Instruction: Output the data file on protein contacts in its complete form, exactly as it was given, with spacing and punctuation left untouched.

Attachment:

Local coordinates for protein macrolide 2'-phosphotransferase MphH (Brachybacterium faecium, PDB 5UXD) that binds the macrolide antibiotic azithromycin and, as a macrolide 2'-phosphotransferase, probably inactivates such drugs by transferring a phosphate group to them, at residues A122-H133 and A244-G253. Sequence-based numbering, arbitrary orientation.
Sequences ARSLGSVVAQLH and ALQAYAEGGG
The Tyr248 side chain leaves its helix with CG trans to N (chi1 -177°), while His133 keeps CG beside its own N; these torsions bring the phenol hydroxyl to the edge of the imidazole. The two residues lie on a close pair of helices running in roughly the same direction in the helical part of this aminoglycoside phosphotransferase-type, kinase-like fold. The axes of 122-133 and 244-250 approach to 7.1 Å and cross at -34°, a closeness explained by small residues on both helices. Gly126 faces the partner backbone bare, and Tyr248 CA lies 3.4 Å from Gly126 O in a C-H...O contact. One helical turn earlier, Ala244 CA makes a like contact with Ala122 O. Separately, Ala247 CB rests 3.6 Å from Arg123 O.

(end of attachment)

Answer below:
Local coordinates for protein macrolide 2'-phosphotransferase MphH (Brachybacterium faecium, PDB 5UXD) that binds the macrolide antibiotic azithromycin and, as a macrolide 2'-phosphotransferase, probably inactivates such drugs by transferring a phosphate group to them, at residues A122-H133 and A244-G253. Sequence-based numbering, arbitrary orientation.
Sequences ARSLGSVVAQLH and ALQAYAEGGG
The Tyr248 side chain leaves its helix with CG trans to N (chi1 -177°), while His133 keeps CG beside its own N; these torsions bring the phenol hydroxyl to the edge of the imidazole. The two residues lie on a close pair of helices running in roughly the same direction in the helical part of this aminoglycoside phosphotransferase-type, kinase-like fold. The axes of 122-133 and 244-250 approach to 7.1 Å and cross at -34°, a closeness explained by small residues on both helices. Gly126 faces the partner backbone bare, and Tyr248 CA lies 3.4 Å from Gly126 O in a C-H...O contact. One helical turn earlier, Ala244 CA makes a like contact with Ala122 O. Separately, Ala247 CB rests 3.6 Å from Arg123 O.